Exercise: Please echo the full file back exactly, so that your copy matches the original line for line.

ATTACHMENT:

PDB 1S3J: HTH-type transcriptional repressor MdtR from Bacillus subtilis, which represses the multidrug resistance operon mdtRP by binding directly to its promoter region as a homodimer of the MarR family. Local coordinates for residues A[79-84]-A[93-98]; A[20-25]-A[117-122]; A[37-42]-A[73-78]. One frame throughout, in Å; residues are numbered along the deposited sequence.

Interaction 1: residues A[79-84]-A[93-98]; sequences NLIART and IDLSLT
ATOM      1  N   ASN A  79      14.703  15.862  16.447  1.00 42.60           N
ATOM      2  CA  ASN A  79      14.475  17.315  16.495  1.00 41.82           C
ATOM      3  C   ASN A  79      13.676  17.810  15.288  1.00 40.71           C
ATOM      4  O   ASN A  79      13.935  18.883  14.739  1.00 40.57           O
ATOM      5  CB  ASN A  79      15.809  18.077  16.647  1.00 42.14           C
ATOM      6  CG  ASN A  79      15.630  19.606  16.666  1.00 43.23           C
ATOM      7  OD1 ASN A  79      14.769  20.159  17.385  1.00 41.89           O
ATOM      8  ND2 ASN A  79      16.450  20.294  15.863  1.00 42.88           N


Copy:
PDB 1S3J: HTH-type transcriptional repressor MdtR from Bacillus subtilis, which represses the multidrug resistance operon mdtRP by binding directly to its promoter region as a homodimer of the MarR family. Local coordinates for residues A[79-84]-A[93-98]; A[20-25]-A[117-122]; A[37-42]-A[73-78]. One frame throughout, in Å; residues are numbered along the deposited sequence.

Interaction 1: residues A[79-84]-A[93-98]; sequences NLIART and IDLSLT
ATOM      1  N   ASN A  79      14.703  15.862  16.447  1.00 42.60           N
ATOM      2  CA  ASN A  79      14.475  17.315  16.495  1.00 41.82           C
ATOM      3  C   ASN A  79      13.676  17.810  15.288  1.00 40.71           C
ATOM      4  O   ASN A  79      13.935  18.883  14.739  1.00 40.57           O
ATOM      5  CB  ASN A  79      15.809  18.077  16.647  1.00 42.14           C
ATOM      6  CG  ASN A  79      15.630  19.606  16.666  1.00 43.23           C
ATOM      7  OD1 ASN A  79      14.769  20.159  17.385  1.00 41.89           O
ATOM      8  ND2 ASN A  79      16.450  20.294  15.863  1.00 42.88           N